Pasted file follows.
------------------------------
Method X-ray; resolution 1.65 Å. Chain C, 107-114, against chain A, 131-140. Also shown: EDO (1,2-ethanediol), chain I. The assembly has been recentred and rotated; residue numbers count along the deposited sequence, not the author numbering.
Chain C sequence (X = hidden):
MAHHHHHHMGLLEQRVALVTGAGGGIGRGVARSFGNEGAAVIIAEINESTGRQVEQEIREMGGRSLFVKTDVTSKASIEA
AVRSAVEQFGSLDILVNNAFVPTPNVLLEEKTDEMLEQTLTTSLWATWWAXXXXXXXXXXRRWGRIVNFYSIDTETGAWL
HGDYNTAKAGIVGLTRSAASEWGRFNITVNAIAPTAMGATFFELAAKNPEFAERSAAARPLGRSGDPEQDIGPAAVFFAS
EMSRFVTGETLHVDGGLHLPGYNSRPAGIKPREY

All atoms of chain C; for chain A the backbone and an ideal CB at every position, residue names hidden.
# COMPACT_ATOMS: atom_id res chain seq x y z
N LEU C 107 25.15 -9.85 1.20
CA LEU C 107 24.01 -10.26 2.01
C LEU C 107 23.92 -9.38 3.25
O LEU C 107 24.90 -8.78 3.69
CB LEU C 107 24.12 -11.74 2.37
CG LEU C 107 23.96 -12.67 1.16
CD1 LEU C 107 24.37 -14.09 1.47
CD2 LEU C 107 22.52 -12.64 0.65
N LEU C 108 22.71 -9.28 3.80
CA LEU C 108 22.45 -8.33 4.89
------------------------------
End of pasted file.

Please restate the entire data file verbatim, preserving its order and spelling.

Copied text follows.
Method X-ray; resolution 1.65 Å. Chain C, 107-114, against chain A, 131-140. Also shown: EDO (1,2-ethanediol), chain I. The assembly has been recentred and rotated; residue numbers count along the deposited sequence, not the author numbering.
Chain C sequence (X = hidden):
MAHHHHHHMGLLEQRVALVTGAGGGIGRGVARSFGNEGAAVIIAEINESTGRQVEQEIREMGGRSLFVKTDVTSKASIEA
AVRSAVEQFGSLDILVNNAFVPTPNVLLEEKTDEMLEQTLTTSLWATWWAXXXXXXXXXXRRWGRIVNFYSIDTETGAWL
HGDYNTAKAGIVGLTRSAASEWGRFNITVNAIAPTAMGATFFELAAKNPEFAERSAAARPLGRSGDPEQDIGPAAVFFAS
EMSRFVTGETLHVDGGLHLPGYNSRPAGIKPREY

All atoms of chain C; for chain A the backbone and an ideal CB at every position, residue names hidden.
# COMPACT_ATOMS: atom_id res chain seq x y z
N LEU C 107 25.15 -9.85 1.20
CA LEU C 107 24.01 -10.26 2.01
C LEU C 107 23.92 -9.38 3.25
O LEU C 107 24.90 -8.78 3.69
CB LEU C 107 24.12 -11.74 2.37
CG LEU C 107 23.96 -12.67 1.16
CD1 LEU C 107 24.37 -14.09 1.47
CD2 LEU C 107 22.52 -12.64 0.65
N LEU C 108 22.71 -9.28 3.80
CA LEU C 108 22.45 -8.33 4.89